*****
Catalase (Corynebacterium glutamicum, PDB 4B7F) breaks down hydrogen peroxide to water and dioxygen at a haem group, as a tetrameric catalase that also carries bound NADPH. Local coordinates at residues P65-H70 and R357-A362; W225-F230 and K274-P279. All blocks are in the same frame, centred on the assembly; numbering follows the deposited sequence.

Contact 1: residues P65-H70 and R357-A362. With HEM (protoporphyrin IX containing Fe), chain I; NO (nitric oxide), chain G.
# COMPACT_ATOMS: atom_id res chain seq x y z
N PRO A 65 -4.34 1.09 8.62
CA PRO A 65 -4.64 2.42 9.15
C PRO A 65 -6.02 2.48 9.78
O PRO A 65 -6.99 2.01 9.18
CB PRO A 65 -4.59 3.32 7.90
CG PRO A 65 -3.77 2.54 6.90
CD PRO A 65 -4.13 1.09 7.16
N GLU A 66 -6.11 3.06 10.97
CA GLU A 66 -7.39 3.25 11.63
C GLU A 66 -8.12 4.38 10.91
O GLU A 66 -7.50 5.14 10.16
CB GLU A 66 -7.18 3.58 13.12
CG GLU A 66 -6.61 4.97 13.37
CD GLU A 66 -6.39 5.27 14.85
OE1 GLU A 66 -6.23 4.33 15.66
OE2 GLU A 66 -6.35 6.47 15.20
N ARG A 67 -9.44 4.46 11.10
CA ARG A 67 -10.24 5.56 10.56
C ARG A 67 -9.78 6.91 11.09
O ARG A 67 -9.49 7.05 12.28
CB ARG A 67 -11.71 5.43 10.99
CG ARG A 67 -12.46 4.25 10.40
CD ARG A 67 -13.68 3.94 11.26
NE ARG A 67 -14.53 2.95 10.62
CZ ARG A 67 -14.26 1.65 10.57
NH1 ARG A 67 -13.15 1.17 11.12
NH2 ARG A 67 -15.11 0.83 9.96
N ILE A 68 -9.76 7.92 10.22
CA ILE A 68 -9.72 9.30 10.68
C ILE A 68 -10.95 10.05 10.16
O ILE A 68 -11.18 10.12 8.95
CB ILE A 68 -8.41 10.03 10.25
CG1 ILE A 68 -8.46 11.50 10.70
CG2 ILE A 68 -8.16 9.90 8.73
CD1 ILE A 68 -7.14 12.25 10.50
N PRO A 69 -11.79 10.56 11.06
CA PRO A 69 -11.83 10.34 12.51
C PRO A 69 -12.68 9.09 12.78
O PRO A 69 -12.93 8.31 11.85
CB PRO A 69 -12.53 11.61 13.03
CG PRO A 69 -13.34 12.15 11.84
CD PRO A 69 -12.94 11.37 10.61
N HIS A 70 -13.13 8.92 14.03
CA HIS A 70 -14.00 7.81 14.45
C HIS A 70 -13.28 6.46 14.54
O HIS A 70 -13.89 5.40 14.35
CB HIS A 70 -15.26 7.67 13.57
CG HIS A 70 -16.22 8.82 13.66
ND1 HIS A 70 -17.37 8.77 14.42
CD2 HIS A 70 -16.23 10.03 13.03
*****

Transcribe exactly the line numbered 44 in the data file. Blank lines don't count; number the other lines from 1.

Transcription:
CG PRO A 69 -13.34 12.15 11.84